7% of SF Unified upper-grade students return to class; some say it's not enough

A small group of middle and high school students will be allowed back on campus in the San Francisco Unified School District on Monday.

There are about 2,000  middle and high school students returning to campus after more than 400 days of distance learning, which is only about 7 percent of all of the district's middle and high school students.

Some of those upper-grade students were welcomed back at San Francisco International High School in Potrero Hill by the school's superintendent and school board president.

Senior Litza Padilla said she was grateful and relieved to be back, "to feel connected to the school, to learn a little more because it's not the same thing to be doing online classes, than being in-person."

The 2,000 students invited to return include those 6th through 12th grade who have been identified as having "severe difficulties with distance learning," as well as foster youth, English-as-a-second-language students, students in public housing and unhoused students.

School Board President Gabriela Lopez said the goal was "to prioritize the students who are needing in-person learning the most."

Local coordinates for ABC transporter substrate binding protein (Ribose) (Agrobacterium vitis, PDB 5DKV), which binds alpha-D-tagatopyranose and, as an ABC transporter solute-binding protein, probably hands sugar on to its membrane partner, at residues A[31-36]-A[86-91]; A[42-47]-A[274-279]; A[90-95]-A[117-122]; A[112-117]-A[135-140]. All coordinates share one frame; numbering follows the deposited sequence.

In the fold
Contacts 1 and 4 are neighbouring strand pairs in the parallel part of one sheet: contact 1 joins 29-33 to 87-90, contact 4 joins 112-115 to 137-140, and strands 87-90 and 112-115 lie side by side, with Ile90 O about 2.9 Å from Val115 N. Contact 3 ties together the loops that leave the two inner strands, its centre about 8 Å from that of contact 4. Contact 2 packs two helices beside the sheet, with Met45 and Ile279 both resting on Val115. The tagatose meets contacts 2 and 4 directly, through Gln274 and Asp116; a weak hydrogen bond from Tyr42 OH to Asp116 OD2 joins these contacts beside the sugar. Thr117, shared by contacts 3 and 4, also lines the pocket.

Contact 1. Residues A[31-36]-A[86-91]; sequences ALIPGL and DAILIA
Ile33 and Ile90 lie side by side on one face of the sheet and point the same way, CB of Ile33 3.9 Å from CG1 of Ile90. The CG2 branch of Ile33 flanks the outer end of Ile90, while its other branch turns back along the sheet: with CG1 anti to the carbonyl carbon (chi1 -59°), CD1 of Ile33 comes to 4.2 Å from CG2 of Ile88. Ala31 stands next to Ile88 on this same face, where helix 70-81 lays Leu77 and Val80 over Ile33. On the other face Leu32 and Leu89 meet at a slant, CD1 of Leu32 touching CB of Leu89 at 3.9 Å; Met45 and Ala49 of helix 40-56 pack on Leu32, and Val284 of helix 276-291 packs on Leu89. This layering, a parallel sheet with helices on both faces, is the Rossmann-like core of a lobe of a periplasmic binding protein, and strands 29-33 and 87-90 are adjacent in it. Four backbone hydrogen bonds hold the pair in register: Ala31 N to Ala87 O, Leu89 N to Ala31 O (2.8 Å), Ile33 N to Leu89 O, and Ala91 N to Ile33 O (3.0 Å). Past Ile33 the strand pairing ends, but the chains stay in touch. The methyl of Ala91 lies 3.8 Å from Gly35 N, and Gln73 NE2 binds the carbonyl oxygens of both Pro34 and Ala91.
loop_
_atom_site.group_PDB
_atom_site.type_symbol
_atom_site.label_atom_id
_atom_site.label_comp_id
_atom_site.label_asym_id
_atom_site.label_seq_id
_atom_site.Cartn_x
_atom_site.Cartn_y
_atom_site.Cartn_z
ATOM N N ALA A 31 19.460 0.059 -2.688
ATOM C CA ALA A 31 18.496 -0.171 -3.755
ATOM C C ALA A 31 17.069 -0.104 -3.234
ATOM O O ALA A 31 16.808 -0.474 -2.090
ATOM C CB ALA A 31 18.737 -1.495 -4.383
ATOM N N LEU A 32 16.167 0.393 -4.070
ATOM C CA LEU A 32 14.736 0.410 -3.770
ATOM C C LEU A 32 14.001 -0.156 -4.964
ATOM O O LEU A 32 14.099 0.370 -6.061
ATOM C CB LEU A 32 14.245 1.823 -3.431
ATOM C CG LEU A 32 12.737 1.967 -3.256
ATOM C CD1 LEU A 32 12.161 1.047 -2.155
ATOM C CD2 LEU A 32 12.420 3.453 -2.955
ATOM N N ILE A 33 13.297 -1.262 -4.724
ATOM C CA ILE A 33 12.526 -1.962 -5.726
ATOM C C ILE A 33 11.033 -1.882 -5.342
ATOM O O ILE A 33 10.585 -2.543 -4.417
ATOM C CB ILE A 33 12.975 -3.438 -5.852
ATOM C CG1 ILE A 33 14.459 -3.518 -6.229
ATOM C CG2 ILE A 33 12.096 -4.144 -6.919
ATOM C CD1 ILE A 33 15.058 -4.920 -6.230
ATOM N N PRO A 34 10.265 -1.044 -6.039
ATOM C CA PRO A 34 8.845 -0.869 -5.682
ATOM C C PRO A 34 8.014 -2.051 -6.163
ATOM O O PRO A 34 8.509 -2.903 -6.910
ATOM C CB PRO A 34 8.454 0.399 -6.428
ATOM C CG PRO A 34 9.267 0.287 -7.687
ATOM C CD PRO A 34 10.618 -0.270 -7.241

But several parents were critical of the return of so few students. The 4,000-member parent reopening group, Decreasing The Distance, called the reopening plan disappointing.

"These are the kids who should have been in school all along this year," said Meredith Willa Dodson of Decreasing the Distance. "Right now, with what we know about the virus and what we know public health experts say we can do safely, we could be bringing back all middle and high schoolers back right now. "

There is still no plan or timeline to bring back all middle and high school students at SFUSD.

Elementary students returned to campuses, earlier this month.

Some of the students coming back to campus will have to continue doing distance learning on campus because about 500 educators in San Francisco have received medical waivers to continue teaching from home.

"That's the case for many of these middle and high schoolers coming back, today," said Willa Dodson. "Many of them will be coming back, not to their live teachers, but to be taught by their teacher through a device, through their screen."

When asked if he was having a difficult time getting staff to return to teach in-person, San Francisco School Superintendent Vincent Matthews said, "I don't think it's having trouble getting staff back. As I said, health and safety is the number one priority."

Matthews said he wasn't sure whether teachers would be allowed to apply for medical waivers in the fall, even after being vaccinated.

"We just don't know what fall is going to look like, what the accommodations method will be. We're basically taking it day by day, just like everybody else in the country," he said. 

Of the 25 largest cities and public, urban school districts in the nation, San Francisco is the last to bring back middle and high school students to campuses for in-person learning.

Matthews and Lopez both said that the plan is to have all students back, full-time in the fall, promising that is what they are working toward.